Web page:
How Charelle Parker’s Administration Can Turn to Entertainment As A Possible Route to Rejuvenation.
Entertainment (and entertainment fueling tourism) have always been a huge economic driver for Philadelphia. This week, it was announced that Lincoln Financial Field will host six FIFA World Cup Games in 2026, with estimated revenue around $500 million and $262 Million in direct spending for the City of Philadelphia.
Attracting and playing host to worldwide events will be key to the Parker Administration’s rejuvenation of Philadelphia.
It has to look no farther than one of its closest neighbors.
In 1976, the same year of Philadelphia’s Bicentennial Celebration, New Jersey approved a gambling referendum program called “Atlantic City Gamble” which was meant to revitalize Atlantic City. Decades earlier, AC had been a thriving resort town and even a great place for Philadelphians to see up and coming theatrical talent and jazz bands and performers from the late 1880s until the mid-1940s.
Like many areas in the northeast of the US, the Island where present-day Atlantic City is located (now known as Absecon Island) was inhabited by the Lenni Lenape Indians. Original summer vacationers and inhabitants originally named it Absegami Island. Only accessible by boat, 18th century colonials did not inhabit the island until Joseph Leeds settled there in 1783. Around 1854, Philadelphia Civil Engineer named Richard B. Osborne created the original city design and had a name in mind for the town:
Atlantic City, New Jersey.
But by the 1960s, Richard Osborne’s bright vision of Atlantic City was fading. AC had been largely passed over for other vacation spots in America and around the world and its City was in decline. Although downtown AC still suffers from the same problems as many urban cities, it would become one of the major gambling destinations in the US.
When Charelle Parker defeated David Oh in November of 2023, keeping alive a history of Philadelphia Democratic Mayoral victories dating back to 1952, a Philadelphia revitalization was one of her top priorities. On January 2nd, Mayor Parker signed an Executive Order declaring a Public Safety Emergency in Philadelphia due to current levels of crime against property and people.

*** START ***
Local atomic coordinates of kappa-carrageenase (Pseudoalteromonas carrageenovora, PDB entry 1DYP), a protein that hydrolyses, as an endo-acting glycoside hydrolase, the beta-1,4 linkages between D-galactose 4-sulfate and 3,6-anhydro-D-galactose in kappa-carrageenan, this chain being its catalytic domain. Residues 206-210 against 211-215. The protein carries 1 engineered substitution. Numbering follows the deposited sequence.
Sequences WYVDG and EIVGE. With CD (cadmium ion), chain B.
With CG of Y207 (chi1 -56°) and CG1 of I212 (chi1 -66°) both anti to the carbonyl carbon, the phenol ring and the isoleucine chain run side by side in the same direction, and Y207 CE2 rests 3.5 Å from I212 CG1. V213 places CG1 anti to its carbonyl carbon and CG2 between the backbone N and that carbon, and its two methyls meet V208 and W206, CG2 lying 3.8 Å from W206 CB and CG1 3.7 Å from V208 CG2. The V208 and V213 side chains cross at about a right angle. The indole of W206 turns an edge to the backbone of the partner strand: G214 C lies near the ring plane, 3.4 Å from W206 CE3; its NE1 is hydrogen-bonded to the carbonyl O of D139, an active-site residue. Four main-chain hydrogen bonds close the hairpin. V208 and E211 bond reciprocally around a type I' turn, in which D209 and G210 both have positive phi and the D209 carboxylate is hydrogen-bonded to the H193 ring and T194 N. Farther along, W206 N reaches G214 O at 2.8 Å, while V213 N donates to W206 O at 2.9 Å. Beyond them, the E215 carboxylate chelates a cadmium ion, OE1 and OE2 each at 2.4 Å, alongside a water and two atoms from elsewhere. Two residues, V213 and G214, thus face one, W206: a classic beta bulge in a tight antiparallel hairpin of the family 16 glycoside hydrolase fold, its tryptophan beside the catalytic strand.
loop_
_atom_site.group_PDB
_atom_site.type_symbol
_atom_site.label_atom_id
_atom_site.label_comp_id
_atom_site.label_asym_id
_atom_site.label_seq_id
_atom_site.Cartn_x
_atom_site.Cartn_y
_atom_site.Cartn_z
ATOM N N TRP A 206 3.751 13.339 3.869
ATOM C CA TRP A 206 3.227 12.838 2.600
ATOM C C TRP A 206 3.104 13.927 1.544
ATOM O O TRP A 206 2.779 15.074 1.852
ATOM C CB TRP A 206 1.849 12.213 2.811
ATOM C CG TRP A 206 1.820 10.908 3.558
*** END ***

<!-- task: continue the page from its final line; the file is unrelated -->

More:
While an economic revitalization of Philadelphia must include many aspects, something may be borrowed from Atlantic City’s previous entertainment playbook. Philadelphia already has plans as an investment in sports’ entertainment to place the national spotlight back on the City of Brotherly Love.
Amid local opposition, the 76ers are moving forward with the planned 76 Place at Market East in Center City, which is expected to open in 2031 with an estimated capacity of 18,500 seats as their new home arena nestled close to public transportation and the Fashion District Shopping. The Market-Frankford Line and Jefferson Station would easily shuttle fans and tourists to the games, an easier destination than South Philadelphia.
The Philadelphia Eagles are one of the NFL’s most popular franchises, no matter how the season ended in 2024. Their home of Lincoln Financial Field draws hundreds of thousands of fans each year, rivaled only by their away attendance which fills destination stadiums with midnight and kelly green. This year, throwback Kelly Green Eagles merchandise poured in revenue.
In 2025, Division 1 wrestling championships will be hosted at the Wells Fargo Center. Wrestlemania 40 will be hosted in Philadelphia in 2024. And Philadelphia will welcome the MLB All-Star Game in 2026 as well as the World Cup.
Certainly, one can argue that Atlantic City’s gambling revenue was short-lived with only nine casinos still in operation. Or that a near 13.8% has contributed to poor modern-day socio-economic conditions. But the bold “gamble” that made Atlantic City one of the top destinations in America for years brought an attention that Philly can use.
A seventeen-year old known as Benjamin Franklin who would come to love sport and entertainment throughout his lifetime, and who stepped off a vessel 300 years ago on the Market Street Wharf to see Philadelphia in all of its early October morning glory?
You know he’d love it.
After all, it’s already in the playbook.